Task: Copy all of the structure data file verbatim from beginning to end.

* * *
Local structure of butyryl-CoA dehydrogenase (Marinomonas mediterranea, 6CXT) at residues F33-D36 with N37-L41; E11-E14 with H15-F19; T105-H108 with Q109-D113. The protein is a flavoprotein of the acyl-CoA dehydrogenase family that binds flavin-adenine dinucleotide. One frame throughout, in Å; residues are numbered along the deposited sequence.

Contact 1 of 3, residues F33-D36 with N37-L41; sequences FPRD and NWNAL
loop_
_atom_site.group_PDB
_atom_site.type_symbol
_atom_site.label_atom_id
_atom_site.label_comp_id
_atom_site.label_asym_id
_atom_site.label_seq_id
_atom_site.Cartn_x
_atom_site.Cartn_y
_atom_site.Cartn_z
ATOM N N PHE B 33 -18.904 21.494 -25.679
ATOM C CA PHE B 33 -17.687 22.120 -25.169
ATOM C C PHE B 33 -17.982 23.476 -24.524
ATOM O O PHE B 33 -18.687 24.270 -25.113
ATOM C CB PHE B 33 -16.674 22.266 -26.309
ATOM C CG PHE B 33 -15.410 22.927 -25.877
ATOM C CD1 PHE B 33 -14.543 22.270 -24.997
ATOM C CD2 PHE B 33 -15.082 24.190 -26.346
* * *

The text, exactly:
Local structure of butyryl-CoA dehydrogenase (Marinomonas mediterranea, 6CXT) at residues F33-D36 with N37-L41; E11-E14 with H15-F19; T105-H108 with Q109-D113. The protein is a flavoprotein of the acyl-CoA dehydrogenase family that binds flavin-adenine dinucleotide. One frame throughout, in Å; residues are numbered along the deposited sequence.

Contact 1 of 3, residues F33-D36 with N37-L41; sequences FPRD and NWNAL
loop_
_atom_site.group_PDB
_atom_site.type_symbol
_atom_site.label_atom_id
_atom_site.label_comp_id
_atom_site.label_asym_id
_atom_site.label_seq_id
_atom_site.Cartn_x
_atom_site.Cartn_y
_atom_site.Cartn_z
ATOM N N PHE B 33 -18.904 21.494 -25.679
ATOM C CA PHE B 33 -17.687 22.120 -25.169
ATOM C C PHE B 33 -17.982 23.476 -24.524
ATOM O O PHE B 33 -18.687 24.270 -25.113
ATOM C CB PHE B 33 -16.674 22.266 -26.309
ATOM C CG PHE B 33 -15.410 22.927 -25.877
ATOM C CD1 PHE B 33 -14.543 22.270 -24.997
ATOM C CD2 PHE B 33 -15.082 24.190 -26.346